Askari made his comments during a meeting in Nasiriyya. They are important because they highlight the ideological convergence on some issues between the nationalist 22 July forces and Maliki, who increasingly speaks a centralist language. However, so far this convergence has not been reflected in any political realignment in Baghdad, and Maliki’s electoral coalition for the provincial elections remains quite narrow and sectarian in its composition, with the Daawa as the dominating force. It seems likely that Maliki prefers to wait for the local elections results before contemplating any new political alliances at the national level. For their part, many of the components of the 22 July forces, including Shiite parties like Fadila, continue to express concern about the relatively close relationship between several of the Daawa factions and Iran.

 

23 December 2008: The Other Story behind the Mashhadani Resignation

Initial press reports on the resignation of Iraq’s parliamentary speaker Mahmud al-Mashaddani have followed a well-established sectarian paradigm: Sunnis are “normally” in a degree of conflict with Shiites and Kurds, and this time even the speaker’s own Sunni supporters abandoned him due to his erratic behaviour and verbal attacks against other MPs. His resignation removed a problem; afterwards the Iraqi parliament, while still seen as “fractious”, passed a law enabling the government to conclude separate agreements concerning the modalities of the drawdown of non-US forces in Iraq.

There is a different narrative. A few days ago, representatives of the United Iraqi Alliance (UIA, the remaining 60 per cent of the original Shiite coalition) and the two big Kurdish parties (KDP and PUK) complained that everyone wanted to sack Mashhadani except the “coordinating society” (al-tajammu‘ al-tansiqi). This somewhat secretive-sounding appellation is code for what is also known as the nationalist forces of 22 July, which defeated the Maliki government earlier in 2008 by demanding a timeline for local elections as well as special arrangements for Kirkuk to deal with Kurdish dominance there. Prior to Mashhadani’s resignation, there were supportive statements from various components of the 22 July bloc in support of him (or at least in support of some kind of reconciliatory solution that would prevent a resignation). These statements included Sadrists, the secular Iraqiyya, as well as the “Independent Arab Bloc” (which is closely linked with Mashaddani). In the wake of the resignation, the Fadila party, too, has expressed a degree of sympathy for Mashaddani and said that any resignation should have been followed by a more profound shake-up of leadership positions in the Iraqi parliament.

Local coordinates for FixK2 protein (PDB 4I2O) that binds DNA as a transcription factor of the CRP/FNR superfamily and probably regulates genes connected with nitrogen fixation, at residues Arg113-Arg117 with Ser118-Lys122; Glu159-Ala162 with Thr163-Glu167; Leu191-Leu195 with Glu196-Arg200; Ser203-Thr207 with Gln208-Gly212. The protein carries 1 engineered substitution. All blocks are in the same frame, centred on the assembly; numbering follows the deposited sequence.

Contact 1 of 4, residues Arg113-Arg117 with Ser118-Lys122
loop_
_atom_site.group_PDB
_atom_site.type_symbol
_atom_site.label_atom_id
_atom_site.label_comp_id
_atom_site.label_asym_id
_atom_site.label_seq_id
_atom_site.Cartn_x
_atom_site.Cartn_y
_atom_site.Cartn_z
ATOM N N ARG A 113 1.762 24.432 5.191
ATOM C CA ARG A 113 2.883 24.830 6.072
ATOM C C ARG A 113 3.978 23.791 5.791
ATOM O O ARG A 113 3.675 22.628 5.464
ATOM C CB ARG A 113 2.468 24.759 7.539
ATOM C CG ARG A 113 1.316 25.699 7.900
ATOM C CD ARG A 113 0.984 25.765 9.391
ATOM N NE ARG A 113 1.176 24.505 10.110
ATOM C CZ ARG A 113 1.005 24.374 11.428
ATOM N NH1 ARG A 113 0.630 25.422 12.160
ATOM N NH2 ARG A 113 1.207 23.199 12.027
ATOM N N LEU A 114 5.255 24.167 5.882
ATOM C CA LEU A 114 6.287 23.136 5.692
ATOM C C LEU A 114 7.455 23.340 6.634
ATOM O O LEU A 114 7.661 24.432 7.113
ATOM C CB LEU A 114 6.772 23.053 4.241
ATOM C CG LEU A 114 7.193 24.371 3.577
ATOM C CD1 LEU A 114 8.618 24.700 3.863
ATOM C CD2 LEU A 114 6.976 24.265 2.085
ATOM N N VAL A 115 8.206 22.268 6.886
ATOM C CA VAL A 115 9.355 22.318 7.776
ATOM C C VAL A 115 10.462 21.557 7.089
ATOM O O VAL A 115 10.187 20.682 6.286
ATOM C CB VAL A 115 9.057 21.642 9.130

Today’s decision seems to suggest that the pendulum has swung back again, at least temporarily, in Iraqi parliamentary politics. The nationalist forces were on the offensive for much of 2008, scoring significant victories such as the provincial powers law and the elections law. The passing of the SOFA could be interpreted in two ways: another nationalist victory through the concessions from the government in the shape of a “reform pact”, or a surrender by the nationalists to yet more empty promises from Maliki. With the resignation of Mashaddani, the latter interpretation may appear to be more plausible, with Tawafuq once more back in the fold of ethno-sectarian politicians (and already talking of holding on to their “quota” in the shape of the next parliamentary speaker), and an increased likelihood that the promises of reform will come to nothing (members of the 22 July forces complained that their nationalist stance on Kirkuk had caused fury in Kurdish circles, and Mashaddani had specifically attacked both the Kurds as well as UIA representatives, the latter for being “spies”). Those who want to challenge the ethno-sectarian quota system still have possibilities for doing so in the provincial and parliamentary elections in 2009, but the longer the current system persists, the more likely it is to put in place anti-democratic measures that will guarantee its own perpetuation. US authorities have already signalled an intention to make the “losers” in the local elections “understand” that they lost, which does not sound very promising in terms of American ability to address the flaws of the existing framework.